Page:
But no—my desk partner, bold as brass, decides to replace the string right there and then, on stage. It’s not exactly that I’m not amused at the comic potential, but apart from my subtle discouraging shrug there’s not a lot I can do—am I my brother’s keeper? So as the loud chorus gives way to an intense recitative from Michael Chance, I join in with the magical sustained pianissimo string accompaniment, while my desk partner is noisily and cheerfully cranking his string up to pitch, twanging away, tuning peg creaking ominously.

Later in the bar I evoked the soundscape:

“It was just like the Mary Celeste…”

Needless to say, backstage in the interval it was me that got a bollocking from the maestro: “Steve, you really should keep your desk partner under control—these foreigners just don’t understand our system…” WTF.

tailgut

And here’s a related incident from the second half of a concert in Lübeck cathedral during the wonderful Bach Cantata Pilgrimage in 2000, again being recorded:

I was sitting in the middle of the band innocently admiring a hushed secco recitative when the tailgut on my fiddle snapped. Since that’s what holds the whole contraption together, it exploded spectacularly, sending bridge, tailpiece, tuning pegs and sundry fittings flying high into the air. It wasn’t so much the initial explosion—everyone watched spellbound as bits of wood descended in slow motion onto the ancient tiled floor all around, the clatter drowning the singer’s exquisite pianissimo. With a husk of a violin in my hand, I scrambled round furtively on the floor to retrieve all the debris I could find, and sloped off while the cantata continued.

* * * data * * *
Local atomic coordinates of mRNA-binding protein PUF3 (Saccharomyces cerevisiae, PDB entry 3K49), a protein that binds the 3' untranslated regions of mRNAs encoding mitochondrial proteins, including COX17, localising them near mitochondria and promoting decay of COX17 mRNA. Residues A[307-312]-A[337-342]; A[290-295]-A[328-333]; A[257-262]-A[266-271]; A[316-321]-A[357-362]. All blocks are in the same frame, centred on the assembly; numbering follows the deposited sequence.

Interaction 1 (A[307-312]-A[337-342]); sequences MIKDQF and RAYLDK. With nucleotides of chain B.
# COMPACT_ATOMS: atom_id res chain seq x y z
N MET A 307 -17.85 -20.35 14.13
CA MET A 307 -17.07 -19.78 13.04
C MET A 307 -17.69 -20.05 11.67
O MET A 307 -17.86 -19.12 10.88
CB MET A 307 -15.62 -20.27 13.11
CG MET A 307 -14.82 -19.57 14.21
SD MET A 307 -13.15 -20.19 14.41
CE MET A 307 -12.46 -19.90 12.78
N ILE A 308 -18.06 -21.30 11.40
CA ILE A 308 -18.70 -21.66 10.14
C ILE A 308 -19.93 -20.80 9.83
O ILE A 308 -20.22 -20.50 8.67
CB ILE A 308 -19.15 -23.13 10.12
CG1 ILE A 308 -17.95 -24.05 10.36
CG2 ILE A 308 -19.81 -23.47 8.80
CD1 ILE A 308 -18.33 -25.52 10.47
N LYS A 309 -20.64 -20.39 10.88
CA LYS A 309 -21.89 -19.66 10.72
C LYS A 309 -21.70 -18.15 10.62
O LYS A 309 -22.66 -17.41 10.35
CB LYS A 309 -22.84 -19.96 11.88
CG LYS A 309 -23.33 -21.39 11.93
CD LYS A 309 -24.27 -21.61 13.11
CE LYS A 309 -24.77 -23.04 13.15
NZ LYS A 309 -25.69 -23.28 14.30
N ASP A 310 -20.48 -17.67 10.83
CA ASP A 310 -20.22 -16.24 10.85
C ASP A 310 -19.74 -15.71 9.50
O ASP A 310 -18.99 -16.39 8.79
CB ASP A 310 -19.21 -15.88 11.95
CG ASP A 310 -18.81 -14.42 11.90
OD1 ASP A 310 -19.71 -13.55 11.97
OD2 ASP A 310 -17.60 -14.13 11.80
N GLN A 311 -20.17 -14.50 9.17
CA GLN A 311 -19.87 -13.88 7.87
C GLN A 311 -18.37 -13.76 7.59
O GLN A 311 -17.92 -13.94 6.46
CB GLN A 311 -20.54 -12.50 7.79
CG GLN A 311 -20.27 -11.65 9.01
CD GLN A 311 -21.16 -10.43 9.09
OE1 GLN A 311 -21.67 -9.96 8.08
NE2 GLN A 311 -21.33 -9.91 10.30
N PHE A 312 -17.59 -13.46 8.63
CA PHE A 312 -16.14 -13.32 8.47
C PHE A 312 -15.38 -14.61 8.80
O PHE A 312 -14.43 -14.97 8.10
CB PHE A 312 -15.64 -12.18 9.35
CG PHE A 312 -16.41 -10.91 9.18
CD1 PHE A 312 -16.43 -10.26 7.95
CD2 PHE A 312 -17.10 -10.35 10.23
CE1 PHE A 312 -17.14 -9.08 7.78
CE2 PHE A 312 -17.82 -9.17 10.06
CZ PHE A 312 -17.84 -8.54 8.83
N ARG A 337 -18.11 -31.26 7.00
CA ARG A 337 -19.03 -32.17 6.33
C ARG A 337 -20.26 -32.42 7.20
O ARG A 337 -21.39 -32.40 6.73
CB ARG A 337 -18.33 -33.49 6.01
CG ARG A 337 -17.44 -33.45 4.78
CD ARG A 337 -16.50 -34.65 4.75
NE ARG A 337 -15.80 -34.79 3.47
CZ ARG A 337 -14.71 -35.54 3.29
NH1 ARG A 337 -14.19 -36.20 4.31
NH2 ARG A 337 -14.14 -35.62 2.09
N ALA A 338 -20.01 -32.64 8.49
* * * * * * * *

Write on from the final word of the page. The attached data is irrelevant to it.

I thought I handled the mishap rather well, but sure enough, after the gig I got another (neither deserved nor surprising) bollocking from the maestro, who seemed to take it as a personal affront—as if I had deliberately made my violin explode in order to undermine his personal majesty. Hey ho.

Drowning my sorrows at the posh reception afterwards, ** I asked around to see if there was a luthier there who could get my fiddle back in shape for the rest of the tour, and sure enough I was introduced to a kindly old man who, after we’d shared a few more drinks, took me back to his workshop to take a look. We spent a lovely hour chatting as he carefully fitted a new tailgut and pieced my violin back together, exchanging stories of my fieldwork in China and his own early memories of Lübeck cultural life.

My new friend refused to take any payment, but having been just as enchanted as I was by the Buxtehude Klaglied in the first half, he asked if I might possibly get hold of a copy of the recording that had been made. Later, back in London, I did indeed manage to send it to him, which made a suitable reward for his kindness. Silver lining, then.

See also Muso speak: excuses and bravado, and the early music and humour subheads under the WAM category.

 

* If you like this kind of detail, then try my comments on the Daoist mouth-organ, and Carson’s on Irish music. If you don’t, then tough.

** For Gary Kettel’s classic posh reception story, and Stewart Lee’s variation, see here.

Mountweazels

guira
Further to the mondegreen, the mountweazel is also a fine creation—a bogus entry deliberately inserted in a reference work.

While I was editing the “China” entries for the New Grove dictionary of music and musicians, I tried in vain to persuade the powers-that-be that a vast civilisation with a continuous history of thousands of years might just deserve as much coverage as a composer who lived for thirty-five years (Mozart; see also here). Anyway, what with all the labrynthine complexities of the Grove style “Bible”, one needs the occasional light relief (cf. the popular “composer or pasta?” quiz); and Grove now has a competition for spoof entries.

The 2016 winner was Caroline Potter:

Musical Cheesegrater
(Fr. râpe à fromage musicale; It. grattugia musicale)